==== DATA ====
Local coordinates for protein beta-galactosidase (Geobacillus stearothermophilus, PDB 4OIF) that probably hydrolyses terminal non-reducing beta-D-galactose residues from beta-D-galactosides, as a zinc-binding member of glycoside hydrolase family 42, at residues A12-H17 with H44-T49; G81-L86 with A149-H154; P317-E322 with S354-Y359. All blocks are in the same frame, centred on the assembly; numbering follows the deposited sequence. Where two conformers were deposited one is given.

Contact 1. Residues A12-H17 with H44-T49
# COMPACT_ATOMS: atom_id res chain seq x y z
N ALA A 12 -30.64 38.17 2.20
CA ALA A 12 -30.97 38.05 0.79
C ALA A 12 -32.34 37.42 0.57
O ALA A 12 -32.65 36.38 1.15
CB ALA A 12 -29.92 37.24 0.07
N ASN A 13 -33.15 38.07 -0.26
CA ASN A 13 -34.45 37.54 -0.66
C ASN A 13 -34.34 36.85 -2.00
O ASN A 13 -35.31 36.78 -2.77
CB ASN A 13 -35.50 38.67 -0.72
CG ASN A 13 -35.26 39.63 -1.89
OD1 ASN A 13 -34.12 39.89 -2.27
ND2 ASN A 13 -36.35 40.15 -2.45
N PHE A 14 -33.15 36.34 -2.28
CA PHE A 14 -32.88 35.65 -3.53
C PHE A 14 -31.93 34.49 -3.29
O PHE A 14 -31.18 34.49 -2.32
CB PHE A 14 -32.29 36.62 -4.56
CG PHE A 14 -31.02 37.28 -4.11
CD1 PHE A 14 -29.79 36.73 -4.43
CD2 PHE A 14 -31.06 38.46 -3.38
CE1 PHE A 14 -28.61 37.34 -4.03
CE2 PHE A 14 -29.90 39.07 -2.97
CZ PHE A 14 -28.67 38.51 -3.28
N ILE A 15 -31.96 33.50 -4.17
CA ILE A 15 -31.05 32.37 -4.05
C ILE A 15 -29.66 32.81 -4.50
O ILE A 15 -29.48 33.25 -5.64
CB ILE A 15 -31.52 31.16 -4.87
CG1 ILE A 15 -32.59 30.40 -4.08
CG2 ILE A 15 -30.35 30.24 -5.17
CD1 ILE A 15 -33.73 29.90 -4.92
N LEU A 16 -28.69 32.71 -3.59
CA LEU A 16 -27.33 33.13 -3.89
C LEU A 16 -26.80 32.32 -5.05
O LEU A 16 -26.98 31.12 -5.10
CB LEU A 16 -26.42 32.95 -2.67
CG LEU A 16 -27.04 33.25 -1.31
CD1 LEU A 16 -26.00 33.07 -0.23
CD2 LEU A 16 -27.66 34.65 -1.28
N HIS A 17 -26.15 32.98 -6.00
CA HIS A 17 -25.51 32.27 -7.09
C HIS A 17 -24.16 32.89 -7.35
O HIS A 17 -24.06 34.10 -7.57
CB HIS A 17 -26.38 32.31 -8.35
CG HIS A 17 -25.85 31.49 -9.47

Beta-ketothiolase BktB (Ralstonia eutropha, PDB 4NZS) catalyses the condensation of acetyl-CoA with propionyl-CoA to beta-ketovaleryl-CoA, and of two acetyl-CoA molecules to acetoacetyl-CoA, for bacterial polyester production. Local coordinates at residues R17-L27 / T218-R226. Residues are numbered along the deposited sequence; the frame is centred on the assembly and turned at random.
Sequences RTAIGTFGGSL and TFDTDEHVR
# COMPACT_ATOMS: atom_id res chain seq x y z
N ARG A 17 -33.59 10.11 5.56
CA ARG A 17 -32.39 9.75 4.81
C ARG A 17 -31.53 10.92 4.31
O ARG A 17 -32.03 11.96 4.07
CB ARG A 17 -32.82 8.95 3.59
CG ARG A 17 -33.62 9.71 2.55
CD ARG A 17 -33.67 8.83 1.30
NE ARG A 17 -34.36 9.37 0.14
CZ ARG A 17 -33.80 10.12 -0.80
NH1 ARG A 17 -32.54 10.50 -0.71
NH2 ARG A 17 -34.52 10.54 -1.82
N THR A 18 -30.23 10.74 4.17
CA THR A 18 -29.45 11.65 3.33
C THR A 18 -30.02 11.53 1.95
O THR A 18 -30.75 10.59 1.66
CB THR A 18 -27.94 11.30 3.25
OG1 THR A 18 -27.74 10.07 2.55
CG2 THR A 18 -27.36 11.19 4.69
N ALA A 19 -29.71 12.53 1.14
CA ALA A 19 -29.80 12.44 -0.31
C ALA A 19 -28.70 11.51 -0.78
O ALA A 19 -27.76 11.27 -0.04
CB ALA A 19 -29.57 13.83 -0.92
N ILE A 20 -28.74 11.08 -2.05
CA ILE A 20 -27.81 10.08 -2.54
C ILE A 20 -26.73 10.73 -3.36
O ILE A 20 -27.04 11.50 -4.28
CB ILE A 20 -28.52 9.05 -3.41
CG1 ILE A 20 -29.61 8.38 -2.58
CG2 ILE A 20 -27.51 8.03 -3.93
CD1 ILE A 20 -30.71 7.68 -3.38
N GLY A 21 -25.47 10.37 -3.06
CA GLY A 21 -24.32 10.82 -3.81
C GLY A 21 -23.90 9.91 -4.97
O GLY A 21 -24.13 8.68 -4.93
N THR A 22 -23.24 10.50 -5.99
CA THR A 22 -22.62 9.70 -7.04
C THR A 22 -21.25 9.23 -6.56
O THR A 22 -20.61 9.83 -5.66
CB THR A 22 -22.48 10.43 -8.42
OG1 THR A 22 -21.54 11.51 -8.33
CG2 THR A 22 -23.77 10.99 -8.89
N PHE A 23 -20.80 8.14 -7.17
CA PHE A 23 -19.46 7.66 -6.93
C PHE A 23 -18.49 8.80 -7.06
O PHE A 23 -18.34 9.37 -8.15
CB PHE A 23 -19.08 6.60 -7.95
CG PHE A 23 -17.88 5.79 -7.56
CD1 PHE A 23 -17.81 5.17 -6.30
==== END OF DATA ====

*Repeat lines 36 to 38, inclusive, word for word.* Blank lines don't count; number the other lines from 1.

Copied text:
N LEU A 16 -28.69 32.71 -3.59
CA LEU A 16 -27.33 33.13 -3.89
C LEU A 16 -26.80 32.32 -5.05